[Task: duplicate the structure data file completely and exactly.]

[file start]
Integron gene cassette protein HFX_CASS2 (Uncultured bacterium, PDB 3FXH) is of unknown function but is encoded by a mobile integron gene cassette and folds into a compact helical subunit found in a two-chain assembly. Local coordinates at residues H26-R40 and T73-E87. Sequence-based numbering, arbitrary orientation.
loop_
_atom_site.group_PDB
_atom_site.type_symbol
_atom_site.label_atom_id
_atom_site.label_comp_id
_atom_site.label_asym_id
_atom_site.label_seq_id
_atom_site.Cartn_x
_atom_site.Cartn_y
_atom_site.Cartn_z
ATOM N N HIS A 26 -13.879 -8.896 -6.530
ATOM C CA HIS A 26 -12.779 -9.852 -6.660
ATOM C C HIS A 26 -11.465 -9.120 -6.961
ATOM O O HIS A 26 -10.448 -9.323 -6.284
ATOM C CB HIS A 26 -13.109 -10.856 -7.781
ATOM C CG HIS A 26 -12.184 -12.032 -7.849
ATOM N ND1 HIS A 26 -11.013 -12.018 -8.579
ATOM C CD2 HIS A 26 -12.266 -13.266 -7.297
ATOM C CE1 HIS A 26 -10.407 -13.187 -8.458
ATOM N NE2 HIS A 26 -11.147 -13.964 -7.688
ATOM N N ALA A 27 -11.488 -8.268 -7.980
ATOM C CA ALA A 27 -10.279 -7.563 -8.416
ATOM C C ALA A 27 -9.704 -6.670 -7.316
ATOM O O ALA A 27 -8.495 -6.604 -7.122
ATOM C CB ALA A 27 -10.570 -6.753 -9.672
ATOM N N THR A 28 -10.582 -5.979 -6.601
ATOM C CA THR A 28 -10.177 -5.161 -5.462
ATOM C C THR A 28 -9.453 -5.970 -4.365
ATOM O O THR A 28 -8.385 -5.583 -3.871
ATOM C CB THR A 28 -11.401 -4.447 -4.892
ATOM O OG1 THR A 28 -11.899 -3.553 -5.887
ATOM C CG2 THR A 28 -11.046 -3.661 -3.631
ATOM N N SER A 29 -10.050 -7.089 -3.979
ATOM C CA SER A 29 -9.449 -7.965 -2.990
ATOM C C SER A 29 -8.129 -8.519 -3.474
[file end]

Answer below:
Integron gene cassette protein HFX_CASS2 (Uncultured bacterium, PDB 3FXH) is of unknown function but is encoded by a mobile integron gene cassette and folds into a compact helical subunit found in a two-chain assembly. Local coordinates at residues H26-R40 and T73-E87. Sequence-based numbering, arbitrary orientation.
loop_
_atom_site.group_PDB
_atom_site.type_symbol
_atom_site.label_atom_id
_atom_site.label_comp_id
_atom_site.label_asym_id
_atom_site.label_seq_id
_atom_site.Cartn_x
_atom_site.Cartn_y
_atom_site.Cartn_z
ATOM N N HIS A 26 -13.879 -8.896 -6.530
ATOM C CA HIS A 26 -12.779 -9.852 -6.660
ATOM C C HIS A 26 -11.465 -9.120 -6.961
ATOM O O HIS A 26 -10.448 -9.323 -6.284
ATOM C CB HIS A 26 -13.109 -10.856 -7.781
ATOM C CG HIS A 26 -12.184 -12.032 -7.849
ATOM N ND1 HIS A 26 -11.013 -12.018 -8.579
ATOM C CD2 HIS A 26 -12.266 -13.266 -7.297
ATOM C CE1 HIS A 26 -10.407 -13.187 -8.458
ATOM N NE2 HIS A 26 -11.147 -13.964 -7.688
ATOM N N ALA A 27 -11.488 -8.268 -7.980
ATOM C CA ALA A 27 -10.279 -7.563 -8.416
ATOM C C ALA A 27 -9.704 -6.670 -7.316
ATOM O O ALA A 27 -8.495 -6.604 -7.122
ATOM C CB ALA A 27 -10.570 -6.753 -9.672
ATOM N N THR A 28 -10.582 -5.979 -6.601
ATOM C CA THR A 28 -10.177 -5.161 -5.462
ATOM C C THR A 28 -9.453 -5.970 -4.365
ATOM O O THR A 28 -8.385 -5.583 -3.871
ATOM C CB THR A 28 -11.401 -4.447 -4.892
ATOM O OG1 THR A 28 -11.899 -3.553 -5.887
ATOM C CG2 THR A 28 -11.046 -3.661 -3.631
ATOM N N SER A 29 -10.050 -7.089 -3.979
ATOM C CA SER A 29 -9.449 -7.965 -2.990
ATOM C C SER A 29 -8.129 -8.519 -3.474